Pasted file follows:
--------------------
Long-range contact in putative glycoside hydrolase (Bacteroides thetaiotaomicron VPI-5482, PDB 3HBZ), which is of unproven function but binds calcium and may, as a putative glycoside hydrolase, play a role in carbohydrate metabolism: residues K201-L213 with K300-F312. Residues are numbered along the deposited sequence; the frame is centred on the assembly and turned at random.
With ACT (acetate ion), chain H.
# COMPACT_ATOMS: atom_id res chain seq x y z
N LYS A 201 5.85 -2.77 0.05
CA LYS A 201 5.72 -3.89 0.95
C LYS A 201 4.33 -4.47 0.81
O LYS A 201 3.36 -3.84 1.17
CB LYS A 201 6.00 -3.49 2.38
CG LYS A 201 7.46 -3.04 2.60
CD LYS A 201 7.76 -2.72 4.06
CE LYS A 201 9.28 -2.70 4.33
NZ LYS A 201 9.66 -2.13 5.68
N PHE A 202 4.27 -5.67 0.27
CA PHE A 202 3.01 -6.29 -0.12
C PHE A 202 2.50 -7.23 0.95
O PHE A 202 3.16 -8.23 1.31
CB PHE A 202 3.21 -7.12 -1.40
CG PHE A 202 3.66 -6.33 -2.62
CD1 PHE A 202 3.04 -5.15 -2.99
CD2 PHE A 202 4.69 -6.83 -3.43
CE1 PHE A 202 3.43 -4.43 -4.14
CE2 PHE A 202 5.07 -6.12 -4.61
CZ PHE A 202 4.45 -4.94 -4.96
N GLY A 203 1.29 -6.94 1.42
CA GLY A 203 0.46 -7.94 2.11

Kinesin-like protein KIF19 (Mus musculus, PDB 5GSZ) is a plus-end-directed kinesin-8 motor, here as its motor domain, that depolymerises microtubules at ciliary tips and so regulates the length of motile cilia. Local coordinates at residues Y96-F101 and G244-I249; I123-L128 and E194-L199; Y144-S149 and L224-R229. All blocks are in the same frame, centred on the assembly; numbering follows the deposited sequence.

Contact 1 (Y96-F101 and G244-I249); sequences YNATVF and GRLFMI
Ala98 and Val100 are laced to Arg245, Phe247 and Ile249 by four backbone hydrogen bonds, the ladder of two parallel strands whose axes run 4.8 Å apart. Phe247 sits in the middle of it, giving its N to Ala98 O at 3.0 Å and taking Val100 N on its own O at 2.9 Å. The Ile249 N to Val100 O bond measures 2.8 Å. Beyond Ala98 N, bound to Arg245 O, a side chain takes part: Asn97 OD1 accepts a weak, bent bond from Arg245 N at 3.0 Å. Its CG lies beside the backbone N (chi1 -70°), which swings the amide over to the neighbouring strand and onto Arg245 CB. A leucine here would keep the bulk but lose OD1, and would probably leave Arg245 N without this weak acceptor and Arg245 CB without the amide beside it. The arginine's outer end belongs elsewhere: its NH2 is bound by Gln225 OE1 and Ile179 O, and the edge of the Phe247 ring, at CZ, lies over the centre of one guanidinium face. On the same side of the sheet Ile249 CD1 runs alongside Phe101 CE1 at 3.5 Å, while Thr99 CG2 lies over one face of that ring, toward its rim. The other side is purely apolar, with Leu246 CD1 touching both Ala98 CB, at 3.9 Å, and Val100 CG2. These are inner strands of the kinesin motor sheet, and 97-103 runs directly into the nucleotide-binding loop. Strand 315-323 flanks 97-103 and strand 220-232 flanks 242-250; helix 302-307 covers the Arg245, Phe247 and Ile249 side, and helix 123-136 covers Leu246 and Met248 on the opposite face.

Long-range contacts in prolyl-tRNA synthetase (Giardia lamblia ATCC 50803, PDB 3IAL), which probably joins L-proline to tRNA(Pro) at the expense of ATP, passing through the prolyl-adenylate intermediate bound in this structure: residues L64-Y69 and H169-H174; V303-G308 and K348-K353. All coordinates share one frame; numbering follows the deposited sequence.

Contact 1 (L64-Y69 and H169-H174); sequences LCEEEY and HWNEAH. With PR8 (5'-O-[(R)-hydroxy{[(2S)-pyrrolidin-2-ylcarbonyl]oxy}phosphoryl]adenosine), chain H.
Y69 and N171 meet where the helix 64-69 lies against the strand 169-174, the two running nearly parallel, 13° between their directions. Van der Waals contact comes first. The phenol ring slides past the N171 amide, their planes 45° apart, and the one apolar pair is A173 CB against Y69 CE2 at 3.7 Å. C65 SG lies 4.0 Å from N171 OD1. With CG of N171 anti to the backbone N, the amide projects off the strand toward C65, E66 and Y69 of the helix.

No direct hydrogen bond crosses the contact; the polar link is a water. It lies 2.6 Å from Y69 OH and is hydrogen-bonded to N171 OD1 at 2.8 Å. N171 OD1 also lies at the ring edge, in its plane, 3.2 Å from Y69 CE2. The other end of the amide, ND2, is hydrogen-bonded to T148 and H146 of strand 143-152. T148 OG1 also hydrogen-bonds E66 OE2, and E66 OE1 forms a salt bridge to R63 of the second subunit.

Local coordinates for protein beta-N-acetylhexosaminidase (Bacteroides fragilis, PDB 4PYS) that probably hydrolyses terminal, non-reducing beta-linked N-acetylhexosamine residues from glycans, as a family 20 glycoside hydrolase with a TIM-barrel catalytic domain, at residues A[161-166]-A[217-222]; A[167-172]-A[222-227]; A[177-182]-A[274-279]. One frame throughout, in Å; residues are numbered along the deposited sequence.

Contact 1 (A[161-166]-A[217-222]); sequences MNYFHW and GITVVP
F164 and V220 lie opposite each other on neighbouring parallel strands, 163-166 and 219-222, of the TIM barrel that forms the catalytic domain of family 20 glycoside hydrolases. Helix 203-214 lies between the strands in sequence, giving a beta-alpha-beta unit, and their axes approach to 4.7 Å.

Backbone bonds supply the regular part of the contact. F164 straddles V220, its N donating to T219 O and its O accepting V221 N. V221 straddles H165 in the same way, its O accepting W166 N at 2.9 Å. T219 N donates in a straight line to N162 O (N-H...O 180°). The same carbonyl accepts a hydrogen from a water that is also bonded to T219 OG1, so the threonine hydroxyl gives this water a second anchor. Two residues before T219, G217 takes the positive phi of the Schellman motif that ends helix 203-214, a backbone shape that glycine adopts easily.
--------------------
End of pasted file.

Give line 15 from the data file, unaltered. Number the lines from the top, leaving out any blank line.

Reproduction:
C PHE A 202 2.50 -7.23 0.95